the F1 engines are not turbocharged - they are turbocompounded (and this is possible with NA)theriusDR3 wrote: ↑Tue Aug 20, 2019 9:55 am....In 2014 the turbocharged engines rise again by returning to Formula One since 1988 season after many years of the sport utilized the NA engines. But the turbocharged engines were joined by hybrid components. ....
..... turbos are good .... for fuel efficiency.
It is about bloody timetheriusDR3 wrote: ↑Tue Aug 20, 2019 9:55 amThe rise of turbocharged engines has come to the attention of motorsport fans since 2010 when GP3 Series sported a turbocharged engine until 2012, in 2013 GP3 Series ditched turbo engines for naturally-aspirated. Turbocharged engines are usually for increasing engine power and speed.
In 2012 turbocharged engines returned to IndyCar Series after 15 years sported with NA engines and later in 2014 IndyCar Series mandates the twin-turbo powerplants.
In 2014 the turbocharged engines rise again by returning to Formula One since 1988 season after many years of the sport utilized the NA engines. But the turbocharged engines were joined by hybrid components. A year later Indy Lights introduced turbocharged engines despite second-tier of American Open Wheel Racing.
Recently in 2018 and 2019 turbocharged expand again to FIA Formula 2 Championship and German Touring Car Masters (DTM) respectively.
I'm a fan of turbocharged engines but turbos are good for motorsports and also for fuel efficiency. Classical V8 NA engines are dying due to moving on to turbos and considered outdated.
Only V8 Supercars and all NASCAR series still retaining the traditional V8 naturally-aspirated engines despite have lived longer.
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Isn’t GT3 run with production engines and a balance of performance?MatsNorway wrote: ↑Wed Aug 21, 2019 10:49 amPersonally i do not get why racecars would go turbo unless they actually aim to be as fast as possible. Even the GT3 cars needs to run restrictors on their NA engines.
Which is basically only true for time attack cars and unlimited hill climb cars.. Adding or chancing parts is adding cost.
They are usually running production engines yes, and BOP it is. And i do not watch it because of BOP. Anyway. Point is that in a touring car pushing 300hp you should have gone air restricted NA instead of turbo engine. This is not ground breaking performance. And they will push the tech wherever they can so more money will be spent. And.. it lowers the entry bar for amateurs when simpler tech is used. NA engines is more viewer friendly as well. I doubt the majority of amatur series is turbo based.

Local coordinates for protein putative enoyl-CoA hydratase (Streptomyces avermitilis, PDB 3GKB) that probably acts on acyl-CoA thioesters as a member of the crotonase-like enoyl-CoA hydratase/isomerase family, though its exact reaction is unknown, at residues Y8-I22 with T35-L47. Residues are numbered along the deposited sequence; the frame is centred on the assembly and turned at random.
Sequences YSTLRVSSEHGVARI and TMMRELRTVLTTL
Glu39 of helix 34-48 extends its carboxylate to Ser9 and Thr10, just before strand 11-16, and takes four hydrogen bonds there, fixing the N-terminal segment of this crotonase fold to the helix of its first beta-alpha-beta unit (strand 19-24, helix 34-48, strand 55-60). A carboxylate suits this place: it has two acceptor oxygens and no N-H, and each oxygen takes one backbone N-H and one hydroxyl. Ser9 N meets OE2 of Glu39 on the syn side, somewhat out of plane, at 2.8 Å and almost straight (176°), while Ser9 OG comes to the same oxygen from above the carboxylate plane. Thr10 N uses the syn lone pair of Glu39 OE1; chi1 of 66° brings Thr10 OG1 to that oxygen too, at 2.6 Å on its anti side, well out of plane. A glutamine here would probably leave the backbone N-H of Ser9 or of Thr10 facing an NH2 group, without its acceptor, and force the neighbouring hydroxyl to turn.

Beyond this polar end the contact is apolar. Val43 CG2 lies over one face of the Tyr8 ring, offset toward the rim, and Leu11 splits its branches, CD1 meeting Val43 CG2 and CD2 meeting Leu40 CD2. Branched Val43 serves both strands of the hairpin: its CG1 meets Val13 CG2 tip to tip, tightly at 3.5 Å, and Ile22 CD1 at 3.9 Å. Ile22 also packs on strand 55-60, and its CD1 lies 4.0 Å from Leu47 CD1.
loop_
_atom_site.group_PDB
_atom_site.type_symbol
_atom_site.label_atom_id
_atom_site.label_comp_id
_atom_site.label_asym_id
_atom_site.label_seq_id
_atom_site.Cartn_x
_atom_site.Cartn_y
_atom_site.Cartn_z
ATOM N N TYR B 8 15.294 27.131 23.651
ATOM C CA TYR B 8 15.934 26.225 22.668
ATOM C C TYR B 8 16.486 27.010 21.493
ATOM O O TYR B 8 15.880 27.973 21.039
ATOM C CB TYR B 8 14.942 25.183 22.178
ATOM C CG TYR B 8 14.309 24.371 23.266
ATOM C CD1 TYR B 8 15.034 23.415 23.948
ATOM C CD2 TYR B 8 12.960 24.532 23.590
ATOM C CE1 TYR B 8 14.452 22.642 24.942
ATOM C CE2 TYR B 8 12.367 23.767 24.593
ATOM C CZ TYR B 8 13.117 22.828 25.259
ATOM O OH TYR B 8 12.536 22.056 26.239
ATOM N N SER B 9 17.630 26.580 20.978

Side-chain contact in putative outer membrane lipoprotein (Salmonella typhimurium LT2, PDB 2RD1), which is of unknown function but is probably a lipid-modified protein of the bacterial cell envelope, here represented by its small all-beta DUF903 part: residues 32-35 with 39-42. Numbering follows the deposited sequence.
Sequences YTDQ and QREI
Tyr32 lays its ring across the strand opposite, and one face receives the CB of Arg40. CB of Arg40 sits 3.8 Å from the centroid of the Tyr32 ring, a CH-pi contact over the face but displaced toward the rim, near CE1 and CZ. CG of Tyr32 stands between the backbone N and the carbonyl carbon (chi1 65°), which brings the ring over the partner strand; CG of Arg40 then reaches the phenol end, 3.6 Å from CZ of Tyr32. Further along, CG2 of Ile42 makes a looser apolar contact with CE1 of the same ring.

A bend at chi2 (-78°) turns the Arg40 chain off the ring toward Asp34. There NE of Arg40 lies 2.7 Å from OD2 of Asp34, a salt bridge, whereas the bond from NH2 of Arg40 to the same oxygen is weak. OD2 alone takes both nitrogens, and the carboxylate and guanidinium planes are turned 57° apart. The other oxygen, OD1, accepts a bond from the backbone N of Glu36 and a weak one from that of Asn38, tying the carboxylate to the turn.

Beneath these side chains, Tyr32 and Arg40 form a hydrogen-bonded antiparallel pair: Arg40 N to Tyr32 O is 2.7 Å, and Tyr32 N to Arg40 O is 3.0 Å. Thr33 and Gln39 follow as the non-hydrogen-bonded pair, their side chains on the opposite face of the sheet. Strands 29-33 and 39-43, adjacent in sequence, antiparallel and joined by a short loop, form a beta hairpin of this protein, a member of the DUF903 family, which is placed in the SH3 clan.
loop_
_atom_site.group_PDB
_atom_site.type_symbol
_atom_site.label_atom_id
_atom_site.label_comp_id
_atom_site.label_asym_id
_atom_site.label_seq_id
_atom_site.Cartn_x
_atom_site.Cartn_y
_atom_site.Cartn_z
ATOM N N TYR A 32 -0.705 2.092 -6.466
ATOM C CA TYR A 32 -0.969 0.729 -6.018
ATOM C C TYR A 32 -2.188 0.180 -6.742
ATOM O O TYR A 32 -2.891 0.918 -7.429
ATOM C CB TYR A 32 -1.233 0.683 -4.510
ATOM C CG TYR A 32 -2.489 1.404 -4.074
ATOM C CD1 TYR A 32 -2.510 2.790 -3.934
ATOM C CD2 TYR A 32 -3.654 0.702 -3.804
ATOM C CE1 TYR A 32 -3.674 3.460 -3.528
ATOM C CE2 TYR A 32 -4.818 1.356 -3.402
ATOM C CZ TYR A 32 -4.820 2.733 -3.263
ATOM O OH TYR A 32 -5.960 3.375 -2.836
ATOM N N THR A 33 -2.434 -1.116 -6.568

I even think most of the cars in the GT3 are or soon will be turbo powered (McLaren, Ferrari and Mercedes have all turbo powered cars).MatsNorway wrote: ↑Wed Aug 21, 2019 5:04 pmThey are usually running production engines yes, and BOP it is. And i do not watch it because of BOP. Anyway. Point is that in a touring car pushing 300hp you should have gone air restricted NA instead of turbo engine. This is not ground breaking performance. And they will push the tech wherever they can so more money will be spent. And.. it lowers the entry bar for amateurs when simpler tech is used. NA engines is more viewer friendly as well. I doubt the majority of amatur series is turbo based.
But you do have a point when the desired power to weight ratio goes up.
If you want cheap spec racing you can not go cheaper than NA V8 ala. LS engines. It would also make cheats harder and tech inspection easier..
pushrod engines is for everybody old tech. no serious racing engine manufacturer makes them, no team is using them, except when the rules state so (nascar and sportscar racing where you need to use the production engine of the model you're using). Yes a LS is a cheap engine and one of the few that is sold in crates, fun to play with in your hotrod or home build monster, but when it comes to racing, everybody goes for something more modern, like a Subaru flat four with a turbo or any kind of 4 inline with a turbo.MatsNorway wrote: ↑Thu Aug 22, 2019 2:42 pmAn LS might be "old tech" for you. But an LS7 still weights less than a GTR engine for nearly double the capacity.
My point was that most series are not going all out speed like F1. So a spec engine makes sense for most amateur series. A crate engine like the LS can be dumped in for nearly no money at all. It is not everyone's taste ofc. but a 400hp factory V8 at 5-6L is so under stressed it could with minimal modification and regular maintenance probably go several seasons without trouble.
Cheap and slow is not always related.
How cheap can you get the Ford Ecoboost engines? say 400hp as you mentioned. Could be cheap too.
But if you want amateurs to race you gotta let them run carburetors and NA. If i ever race it will not be with a turbo engine first. I am not that crafty with engines. And luckily the local racing series is aware so there is plenty to join now and in the future. Be it Nostalgia, time attack or brand specific series. Street legal, NA or turbo. You get what you want.
What has the complexity from formula one compared to indycar to do with turbo charged engines? both have turbo (like) engines by the way...MatsNorway wrote: ↑Thu Aug 22, 2019 6:48 pmSame displacement two strokes would have destroyed the field in MotoGP and be lighter in the process. It is only when you add fuel limitations it gets interesting.
Adding or chancing parts adds complexity which can add cost. Which is not needed when you already have a a low target performance for the class.
F1 is the pinnacle of complexity and therefore you have teams struggling to survive and a bunch of pay drivers.